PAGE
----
Honors Projects


This essay explores the utilization of folklore beliefs in psychological warfare through a comparative analysis of General Edward Geary Lansdale's tactics during the Hukbalahap insurgency at the beginning of the Cold War and the historical exploitation of the asuang myth by Spanish Catholic missionaries in the eighteenth and nineteenth centuries. While both instances involved leveraging local superstitions to influence behavior, their motivations and approaches diverged significantly. Unlike the missionaries, Lansdale's actions stemmed from a strategic imperative to combat communism rather than a sense of racial superiority or religious domination. Drawing parallels between Lansdale's methods and centuries-old patterns of oppression, this essay argues that understanding the historical context of folklore manipulation sheds light on the complexities of power dynamics and ideological struggles in conflict settings.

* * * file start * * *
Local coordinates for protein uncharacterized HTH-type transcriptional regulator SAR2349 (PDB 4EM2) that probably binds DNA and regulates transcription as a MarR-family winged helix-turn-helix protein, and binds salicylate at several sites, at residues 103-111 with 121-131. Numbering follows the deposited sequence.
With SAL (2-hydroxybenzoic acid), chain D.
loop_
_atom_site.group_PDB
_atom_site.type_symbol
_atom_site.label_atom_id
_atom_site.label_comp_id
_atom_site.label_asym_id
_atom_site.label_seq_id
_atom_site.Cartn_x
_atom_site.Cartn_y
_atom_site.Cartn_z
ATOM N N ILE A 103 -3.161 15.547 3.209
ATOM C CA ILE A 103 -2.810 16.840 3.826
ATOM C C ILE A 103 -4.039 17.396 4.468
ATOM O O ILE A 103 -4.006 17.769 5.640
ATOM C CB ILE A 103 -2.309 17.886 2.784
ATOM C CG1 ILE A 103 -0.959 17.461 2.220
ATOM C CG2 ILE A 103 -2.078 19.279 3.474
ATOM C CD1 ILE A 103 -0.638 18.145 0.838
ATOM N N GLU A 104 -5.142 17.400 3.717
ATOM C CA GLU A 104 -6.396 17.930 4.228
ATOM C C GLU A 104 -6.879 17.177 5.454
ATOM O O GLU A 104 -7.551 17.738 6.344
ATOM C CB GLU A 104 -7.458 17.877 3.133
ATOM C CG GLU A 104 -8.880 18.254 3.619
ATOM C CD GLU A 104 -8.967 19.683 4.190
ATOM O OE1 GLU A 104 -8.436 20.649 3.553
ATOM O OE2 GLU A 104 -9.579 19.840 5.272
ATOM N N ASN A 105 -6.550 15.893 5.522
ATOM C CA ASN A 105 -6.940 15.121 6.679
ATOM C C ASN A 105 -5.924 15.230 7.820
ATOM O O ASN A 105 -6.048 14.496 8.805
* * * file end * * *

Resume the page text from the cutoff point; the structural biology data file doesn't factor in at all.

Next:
First Advisor

Dr. Walter Grunden

First Advisor Department


Second Advisor

Dr. James Pfundstein

Second Advisor Department

World Languages and Cultures

Publication Date